Photo credit: Billy Wilson. Source:

Canada’s ability to meet its Paris commitments remains uncertain, reported the independent Climate Action Tracker (CAT) Project.

At COP 21, also known as the Paris Climate Conference, Canada committed to reducing its greenhouse-gas emissions to 30% below 2005 levels by 2030, or 523 MtCO2e. Even with new policies implemented in November of last year, the CAT analysis found Canada’s emissions would still be higher than targeted, at 653 MtCO2e.

“Canada is unlikely to meet [the 2030 targets] under its current policies,” the researchers noted in the analysis.

However, recent steps may turn the tide.

Last October, Canada announced a carbon-pricing plan to be in place by 2018. Carbon would be taxed at a minimum price of $10 per tonne and the price rising to $50 per tonne by 2020. Provinces and territories would have to implement their own plan by 2018, or accept a plan imposed by the federal government. A price on carbon was unanimously advocated for by more than 60 scholars across the country, including six UBC professors.

Two months later in December 2016, Canada took another step towards meeting its Paris commitments with the signing of the Pan-Canadian Framework on Clean Growth and Climate Change. Manitoba and Saskatchewan declined becoming signatories of the Framework; Manitoba’s premier Brian Pallister, however, has indicated he will introduce a carbon tax in the province. The Framework included plans such as the phasing out of traditional coal-fired plants by 2030, more stringent building codes, and investment in infrastructure.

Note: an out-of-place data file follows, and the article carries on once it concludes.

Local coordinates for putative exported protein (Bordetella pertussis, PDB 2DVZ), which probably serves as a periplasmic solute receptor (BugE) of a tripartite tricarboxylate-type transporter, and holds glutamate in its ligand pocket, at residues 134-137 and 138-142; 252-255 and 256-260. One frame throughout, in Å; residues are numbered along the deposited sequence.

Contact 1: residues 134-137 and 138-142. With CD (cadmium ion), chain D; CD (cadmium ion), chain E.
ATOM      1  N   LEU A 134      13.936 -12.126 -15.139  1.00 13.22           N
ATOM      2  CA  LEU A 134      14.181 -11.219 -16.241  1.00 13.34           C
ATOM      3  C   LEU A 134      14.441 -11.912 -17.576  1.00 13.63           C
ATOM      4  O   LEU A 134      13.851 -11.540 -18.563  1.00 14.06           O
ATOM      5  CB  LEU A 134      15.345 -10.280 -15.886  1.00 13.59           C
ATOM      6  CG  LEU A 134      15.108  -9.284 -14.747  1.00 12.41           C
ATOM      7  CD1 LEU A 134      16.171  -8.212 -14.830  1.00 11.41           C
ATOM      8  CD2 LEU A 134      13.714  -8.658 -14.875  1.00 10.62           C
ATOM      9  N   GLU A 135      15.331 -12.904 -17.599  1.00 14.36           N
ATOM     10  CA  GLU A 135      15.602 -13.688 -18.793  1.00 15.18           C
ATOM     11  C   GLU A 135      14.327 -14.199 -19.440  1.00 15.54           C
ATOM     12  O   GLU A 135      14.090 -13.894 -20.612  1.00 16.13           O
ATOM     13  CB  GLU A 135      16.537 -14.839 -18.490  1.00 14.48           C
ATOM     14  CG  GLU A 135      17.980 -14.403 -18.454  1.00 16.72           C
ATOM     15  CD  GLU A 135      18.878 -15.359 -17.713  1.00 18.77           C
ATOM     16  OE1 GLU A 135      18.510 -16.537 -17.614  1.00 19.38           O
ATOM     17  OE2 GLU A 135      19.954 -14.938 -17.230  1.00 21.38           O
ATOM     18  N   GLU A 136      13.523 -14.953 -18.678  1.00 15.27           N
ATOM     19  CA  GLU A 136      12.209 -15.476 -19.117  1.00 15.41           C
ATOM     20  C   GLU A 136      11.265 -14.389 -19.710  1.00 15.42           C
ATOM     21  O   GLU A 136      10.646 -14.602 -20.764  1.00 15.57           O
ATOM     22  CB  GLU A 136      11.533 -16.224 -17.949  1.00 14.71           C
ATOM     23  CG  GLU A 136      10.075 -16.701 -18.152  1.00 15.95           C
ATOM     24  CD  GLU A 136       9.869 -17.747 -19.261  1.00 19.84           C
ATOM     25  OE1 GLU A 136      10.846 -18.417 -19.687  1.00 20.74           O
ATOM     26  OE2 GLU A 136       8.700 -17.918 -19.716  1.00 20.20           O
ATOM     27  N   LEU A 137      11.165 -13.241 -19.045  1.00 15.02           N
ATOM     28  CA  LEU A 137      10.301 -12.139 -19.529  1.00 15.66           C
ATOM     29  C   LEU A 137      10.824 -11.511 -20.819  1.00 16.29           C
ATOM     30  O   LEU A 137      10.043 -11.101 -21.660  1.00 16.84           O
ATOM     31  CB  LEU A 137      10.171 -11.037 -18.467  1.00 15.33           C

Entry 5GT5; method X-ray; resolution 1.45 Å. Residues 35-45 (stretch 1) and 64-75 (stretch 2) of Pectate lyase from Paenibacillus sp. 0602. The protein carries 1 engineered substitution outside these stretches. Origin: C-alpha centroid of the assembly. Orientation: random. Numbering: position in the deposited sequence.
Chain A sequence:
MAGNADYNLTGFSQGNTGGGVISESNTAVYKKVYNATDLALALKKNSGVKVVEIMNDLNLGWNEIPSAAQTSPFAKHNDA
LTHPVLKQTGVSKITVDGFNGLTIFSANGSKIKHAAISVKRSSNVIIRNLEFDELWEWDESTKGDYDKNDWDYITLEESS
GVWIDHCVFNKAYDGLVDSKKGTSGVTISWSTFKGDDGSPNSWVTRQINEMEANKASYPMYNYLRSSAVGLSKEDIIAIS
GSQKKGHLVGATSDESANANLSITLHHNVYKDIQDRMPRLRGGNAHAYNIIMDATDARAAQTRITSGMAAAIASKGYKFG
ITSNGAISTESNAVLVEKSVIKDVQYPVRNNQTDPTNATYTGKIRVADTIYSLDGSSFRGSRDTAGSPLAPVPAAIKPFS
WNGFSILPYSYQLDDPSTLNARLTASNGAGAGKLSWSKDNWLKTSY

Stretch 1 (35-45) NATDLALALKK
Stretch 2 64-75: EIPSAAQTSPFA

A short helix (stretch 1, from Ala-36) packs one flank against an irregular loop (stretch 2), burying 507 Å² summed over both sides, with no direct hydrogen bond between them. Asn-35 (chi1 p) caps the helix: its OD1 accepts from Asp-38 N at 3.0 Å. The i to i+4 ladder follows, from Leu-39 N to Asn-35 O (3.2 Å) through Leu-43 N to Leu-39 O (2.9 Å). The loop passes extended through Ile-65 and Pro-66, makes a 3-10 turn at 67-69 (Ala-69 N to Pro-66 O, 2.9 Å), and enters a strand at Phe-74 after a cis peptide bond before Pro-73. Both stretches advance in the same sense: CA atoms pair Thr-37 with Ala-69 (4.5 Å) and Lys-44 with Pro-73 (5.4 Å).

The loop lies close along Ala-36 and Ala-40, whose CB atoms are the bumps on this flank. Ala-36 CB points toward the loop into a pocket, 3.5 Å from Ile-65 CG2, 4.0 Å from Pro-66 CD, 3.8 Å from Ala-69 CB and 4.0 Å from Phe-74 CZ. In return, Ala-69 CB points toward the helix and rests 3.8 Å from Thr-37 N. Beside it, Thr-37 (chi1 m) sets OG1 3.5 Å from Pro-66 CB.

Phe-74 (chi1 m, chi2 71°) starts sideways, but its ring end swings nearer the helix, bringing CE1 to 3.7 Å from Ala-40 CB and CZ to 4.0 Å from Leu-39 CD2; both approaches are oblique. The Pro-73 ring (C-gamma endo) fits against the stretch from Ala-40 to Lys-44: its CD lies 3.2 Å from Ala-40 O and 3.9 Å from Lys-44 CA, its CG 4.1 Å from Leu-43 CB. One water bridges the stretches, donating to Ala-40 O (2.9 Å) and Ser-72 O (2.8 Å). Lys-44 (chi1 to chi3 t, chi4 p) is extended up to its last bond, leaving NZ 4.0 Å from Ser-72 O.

According to the Framework report released by the Liberal government in January, Canada is on its way to meeting its Paris commitments. The report asserted Canada’s emissions would drop by 2030 to just 44 MtCO2e higher than its Paris commitments with the measures implemented last November and the plans introduced in the Framework.

Counting on those reductions emissions might be premature, however. The plans introduced in the Framework report have not all been adopted, and the Framework has its critics. Maxime Charron, founder of management consulting firm LeadingAhead, in an opinion piece in BC Business called the report “superficial” and noted it lacked mention of the oilsands.

Other critics are similarly doubtful. “The math does not add up,” said national program director of Environmental Defence, Dale Marshall, in an interview with Global News. “Our emissions are going to increase under the status quo.”

By Jenny Tan, 25 May 2017


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This article was written for Clean Capital News a free bi-weekly publication dedicated to producing topical articles on sustainability and clean technology that advance our understanding of issues like climate change and help generate solutions for a more sustainable future.

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